God is like a friend. God is neither distant nor capricious. Jesus uses a scene from Galilean village life where it would be unthinkable for you to host visitors, even unexpected ones, without offering them bread. Imagine going to a neighbour to ask for help when an unexpected guest arrives. Sleeping situations tended to be communal, and the answer comes back, “Do not bother me, the door has already been locked, and my children are with me in bed; I cannot get up and give you anything.” The point here is not to compare God to a sleepy neighbour or unwilling helper – we can only take interpretation so far when we’re looking at parables. The point is the persistence of the friend who is knocking. “… at least because of his persistence, he will get up and give him whatever he needs.” The word for persistence is actually shamelessness. Now there are times when shame can be a good thing. In an honour/shame culture, shame can help us to do the right thing lest we bring shame on ourselves and family or wider circle. This would be the sort of shame that the bread-holder might feel if they were to leave their needy neighbour breadless. Jesus is encouraging in us here what someone has called a “holy boldness.” Prayer-like insistent knocking. Prayer for peace; for reconciliation, prayers for deliverance from any one of the number of things from which we and the ones we love and the ones we don’t even know need deliverance. There is no end to what we need, and there is to be a shamelessness about our coming to God with our needs. In the middle of questions. In the middle of doubts. In the middle of not understanding. We are called to shameless persistence, and we are called together – even for hermit crabs. Gordon Atkinson is the author of a book called reallifepreacher.com. He tells a story about asking for prayer requests from the congregation one morning. His daughter asked for prayer for her sick hermit crab. Here’s the story - “As heads bowed, Atkinson thought about the other needs in the congregation: a man whose father just died; a woman whose father abused her for years while she prayed that God would make him stop; the family of a little girl named Julie who died, painfully, of cancer when she was five. ‘All the heads were bowed except mine. I was left standing at the front, wondering how you pray for a hermit crab in the presence of a man who prayed that his daddy would live. How do you pray for a hermit crab while looking at the bowed head of a woman who prayed that her daddy would stop? And what about Julie, God? Exactly what was going on with that situation? . . . Maybe you have complex reasons for taking a hands-off approach. But what grand scheme would have been derailed if you had let her die without pain? If letting Julie die in peace was outside your self-imposed limits, what will you do for a hermit crab that we hear is a little under the weather? . . . You know what got me started praying? The heads. Roy’s head and Chris’s head. All of them. Rows and rows of bowed heads, waiting expectantly . . . . Here were people who would pray for a crab. They loved this little girl that much, and she felt comfortable enough to share the concerns of her heart. Even in the midst of their own unanswered prayers, they were big enough and small enough to pray with their young friend. . . . I am a man who has become a child again, and I tell you, I will pray for just about anything.”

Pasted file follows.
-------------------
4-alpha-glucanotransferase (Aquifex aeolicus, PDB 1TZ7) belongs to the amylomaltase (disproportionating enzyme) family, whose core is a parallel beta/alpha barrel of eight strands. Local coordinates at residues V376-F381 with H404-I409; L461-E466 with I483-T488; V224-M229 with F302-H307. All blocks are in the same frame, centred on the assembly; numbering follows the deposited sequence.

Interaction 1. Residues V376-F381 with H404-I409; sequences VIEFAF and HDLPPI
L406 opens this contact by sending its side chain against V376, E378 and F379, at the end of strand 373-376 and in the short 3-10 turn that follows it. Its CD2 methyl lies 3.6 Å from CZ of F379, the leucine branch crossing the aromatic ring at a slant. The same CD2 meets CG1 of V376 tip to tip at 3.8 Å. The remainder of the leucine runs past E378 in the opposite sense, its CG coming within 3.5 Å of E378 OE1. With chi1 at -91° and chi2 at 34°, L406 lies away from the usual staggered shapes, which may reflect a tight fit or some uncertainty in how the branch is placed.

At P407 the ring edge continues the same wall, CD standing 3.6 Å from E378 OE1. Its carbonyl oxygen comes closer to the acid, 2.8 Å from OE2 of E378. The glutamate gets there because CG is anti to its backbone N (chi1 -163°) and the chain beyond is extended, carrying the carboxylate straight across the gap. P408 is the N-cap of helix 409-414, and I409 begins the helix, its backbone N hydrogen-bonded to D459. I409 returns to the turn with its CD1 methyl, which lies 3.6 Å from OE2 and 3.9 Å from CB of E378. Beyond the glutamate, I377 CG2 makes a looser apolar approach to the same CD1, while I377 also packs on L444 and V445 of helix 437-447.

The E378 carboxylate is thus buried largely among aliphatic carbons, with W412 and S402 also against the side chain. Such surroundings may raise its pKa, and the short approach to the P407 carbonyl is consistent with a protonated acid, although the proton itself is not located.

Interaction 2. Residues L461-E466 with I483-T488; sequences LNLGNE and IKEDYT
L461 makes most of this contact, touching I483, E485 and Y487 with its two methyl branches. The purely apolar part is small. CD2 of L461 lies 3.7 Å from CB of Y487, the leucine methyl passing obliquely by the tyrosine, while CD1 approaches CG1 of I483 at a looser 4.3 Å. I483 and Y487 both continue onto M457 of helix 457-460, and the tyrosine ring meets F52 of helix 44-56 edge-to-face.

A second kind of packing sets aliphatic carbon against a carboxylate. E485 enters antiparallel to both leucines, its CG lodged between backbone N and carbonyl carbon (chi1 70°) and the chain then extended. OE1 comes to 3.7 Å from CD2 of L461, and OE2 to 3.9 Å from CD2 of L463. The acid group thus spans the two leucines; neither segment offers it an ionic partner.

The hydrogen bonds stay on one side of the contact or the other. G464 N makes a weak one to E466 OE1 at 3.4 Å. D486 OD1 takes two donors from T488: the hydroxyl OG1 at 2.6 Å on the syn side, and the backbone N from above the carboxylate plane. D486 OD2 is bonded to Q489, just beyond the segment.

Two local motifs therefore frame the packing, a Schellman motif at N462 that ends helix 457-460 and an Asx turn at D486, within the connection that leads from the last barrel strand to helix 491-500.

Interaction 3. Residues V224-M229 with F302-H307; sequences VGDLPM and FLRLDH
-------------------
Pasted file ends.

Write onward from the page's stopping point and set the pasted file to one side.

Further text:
Ask continually. Seek continually. Knock continually, with confident assurance that one on whom we call is good. Consider a father. Consider a mother. Think of parental love and responsibility and care. We give and receive it imperfectly, but even we get it. 11 “Is there anyone among you who, if your child asks for a fish, will give a snake instead of a fish? 12 Or if the child asks for an egg, will give a scorpion? 13 If you then, who are evil, know how to give good gifts to your children, how much more will the heavenly Father give the Holy Spirit to those who ask him!”
The first promise of the Holy Spirit in Luke’s Gospel. We’re moving toward May 2th – Pentecost. The day we celebrate the coming of the Holy Spirit. To have lived in this promise is to have known the goodness of God. The invitation is to follow this Christ and to live in this promise every day. May it be one we all take up. Amen